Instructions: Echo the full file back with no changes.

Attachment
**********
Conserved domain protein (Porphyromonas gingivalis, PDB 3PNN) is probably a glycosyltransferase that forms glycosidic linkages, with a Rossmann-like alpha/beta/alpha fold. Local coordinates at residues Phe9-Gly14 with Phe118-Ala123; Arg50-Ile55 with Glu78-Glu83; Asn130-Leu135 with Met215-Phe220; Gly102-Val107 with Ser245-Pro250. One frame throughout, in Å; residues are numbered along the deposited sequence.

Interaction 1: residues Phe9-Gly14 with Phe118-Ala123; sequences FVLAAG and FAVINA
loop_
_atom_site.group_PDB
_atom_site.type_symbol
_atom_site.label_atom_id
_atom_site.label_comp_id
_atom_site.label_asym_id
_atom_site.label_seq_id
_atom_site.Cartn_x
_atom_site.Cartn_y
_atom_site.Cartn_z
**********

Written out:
Conserved domain protein (Porphyromonas gingivalis, PDB 3PNN) is probably a glycosyltransferase that forms glycosidic linkages, with a Rossmann-like alpha/beta/alpha fold. Local coordinates at residues Phe9-Gly14 with Phe118-Ala123; Arg50-Ile55 with Glu78-Glu83; Asn130-Leu135 with Met215-Phe220; Gly102-Val107 with Ser245-Pro250. One frame throughout, in Å; residues are numbered along the deposited sequence.

Interaction 1: residues Phe9-Gly14 with Phe118-Ala123; sequences FVLAAG and FAVINA
loop_
_atom_site.group_PDB
_atom_site.type_symbol
_atom_site.label_atom_id
_atom_site.label_comp_id
_atom_site.label_asym_id
_atom_site.label_seq_id
_atom_site.Cartn_x
_atom_site.Cartn_y
_atom_site.Cartn_z